World Selection Committee

The Selection Committee is responsible for the nomination and selection of awardees. It is required to discuss each of the nominees before making a final decision. Discussions should be held at a meeting set in advance (most likely a teleconference) and all members of the Selection Committee should be invited to participate. Exceptions may be made for conflicts of interest. Studies have shown that implicit bias is mitigated when committees take the time to thoughtfully reflect and discuss, instead of making snap judgments.

Ideally, the Selection Committee will have at least four and no more than seven members, representing different geographical regions of the world. The Committee should also include experts from civil society and from the U.S. Department of State’s program alumni with expertise in one of the five thematic areas of the fellowship: Civic Dialogue and Peacebuilding, Open and Participatory Government, Women and Gender, Resilience and Sustainable Development, and Youth Engagement.

Each Selection Committee member should have equal opportunity to contribute to the evaluation process, regardless of their nationality, gender, employment sector, or region of the world. Whenever possible, Selection Committees should include members from underrepresented groups to help ensure that their decisions are informed by diverse points of view.

Following a major uproar after India lost the 2007 Cricket World Cup, the BCCI was looking to replace its zonal selection system with a smaller committee. However, the zonal heads’ lack of enthusiasm and concerns scuttled the proposal.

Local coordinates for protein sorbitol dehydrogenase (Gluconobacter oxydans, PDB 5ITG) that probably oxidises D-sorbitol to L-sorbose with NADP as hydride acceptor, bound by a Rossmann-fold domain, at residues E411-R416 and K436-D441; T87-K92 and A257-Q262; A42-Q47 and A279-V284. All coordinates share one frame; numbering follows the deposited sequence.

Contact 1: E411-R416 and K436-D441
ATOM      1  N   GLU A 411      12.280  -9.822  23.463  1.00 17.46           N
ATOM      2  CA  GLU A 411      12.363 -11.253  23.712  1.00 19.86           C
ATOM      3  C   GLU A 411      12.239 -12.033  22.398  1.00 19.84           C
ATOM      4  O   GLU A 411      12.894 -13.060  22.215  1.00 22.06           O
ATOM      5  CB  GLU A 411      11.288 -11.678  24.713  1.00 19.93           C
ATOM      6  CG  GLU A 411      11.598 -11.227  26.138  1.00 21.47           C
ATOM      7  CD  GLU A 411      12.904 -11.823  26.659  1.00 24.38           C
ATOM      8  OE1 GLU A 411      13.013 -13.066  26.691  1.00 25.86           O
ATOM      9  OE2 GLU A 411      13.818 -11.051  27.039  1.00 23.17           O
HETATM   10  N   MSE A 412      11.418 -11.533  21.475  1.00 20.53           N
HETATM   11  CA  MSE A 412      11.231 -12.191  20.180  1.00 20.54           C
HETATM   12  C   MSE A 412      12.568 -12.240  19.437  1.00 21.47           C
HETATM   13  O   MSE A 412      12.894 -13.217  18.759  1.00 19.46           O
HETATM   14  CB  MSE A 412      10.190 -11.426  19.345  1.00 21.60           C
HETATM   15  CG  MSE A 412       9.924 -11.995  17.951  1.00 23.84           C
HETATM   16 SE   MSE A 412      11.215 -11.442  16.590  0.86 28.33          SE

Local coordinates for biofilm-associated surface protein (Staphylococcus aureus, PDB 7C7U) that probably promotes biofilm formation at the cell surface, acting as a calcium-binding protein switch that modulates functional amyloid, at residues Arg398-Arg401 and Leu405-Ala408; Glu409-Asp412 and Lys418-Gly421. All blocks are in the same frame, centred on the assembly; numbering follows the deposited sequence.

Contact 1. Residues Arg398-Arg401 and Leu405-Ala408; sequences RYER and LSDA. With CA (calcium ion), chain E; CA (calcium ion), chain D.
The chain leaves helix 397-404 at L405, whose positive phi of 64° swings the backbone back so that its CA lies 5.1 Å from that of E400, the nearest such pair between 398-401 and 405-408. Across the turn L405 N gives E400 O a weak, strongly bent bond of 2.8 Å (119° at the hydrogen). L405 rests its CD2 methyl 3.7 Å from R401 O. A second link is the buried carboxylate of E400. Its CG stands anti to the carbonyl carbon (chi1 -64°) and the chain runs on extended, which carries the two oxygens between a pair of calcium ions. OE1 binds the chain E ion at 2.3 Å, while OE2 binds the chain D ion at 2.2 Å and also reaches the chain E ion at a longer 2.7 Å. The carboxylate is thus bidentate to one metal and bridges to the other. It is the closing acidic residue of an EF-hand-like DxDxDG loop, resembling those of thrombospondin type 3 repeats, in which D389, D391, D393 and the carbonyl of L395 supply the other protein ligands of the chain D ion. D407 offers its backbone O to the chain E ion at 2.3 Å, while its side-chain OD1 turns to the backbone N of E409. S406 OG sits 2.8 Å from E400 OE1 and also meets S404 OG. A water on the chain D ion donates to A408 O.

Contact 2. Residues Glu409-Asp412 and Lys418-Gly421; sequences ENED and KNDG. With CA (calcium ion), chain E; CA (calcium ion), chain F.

In a similar vein, USAG’s selection of the team for this year’s World Championships caused an uproar among fans. The national team staff only selected six gymnasts for the competition based on rank order from a selection camp in Katy, Texas. This left out the top two from each of the other four regional camps, as well as former Olympic champions.

The reason for the controversy is that ranking isn’t always the best indicator of an athlete’s overall strength, and it can often be influenced by factors such as the quality of a gymnast’s coaches and teammates. It also doesn’t necessarily take into account a gymnast’s injury history or the fact that they have other commitments outside of the gym.

As a result, it is important for Selection Committees to carefully review their processes and look at new ways to evaluate candidates and select the most qualified winners. The following guidelines are based on research and practice from other international organizations that have found ways to avoid implicit bias and promote the most equitable evaluations of candidates. The Selection Committee should also be mindful of potential conflicts of interest and carefully consider each of these in their decision-making process. In all discussions, Committee members should be clear about any connection they may have with a candidate and recuse themselves if necessary. Moreover, the Selection Committee should conduct rounds of discussions with brief structured exchanges in between to allow all nominees to receive equal attention and prevent social loafing.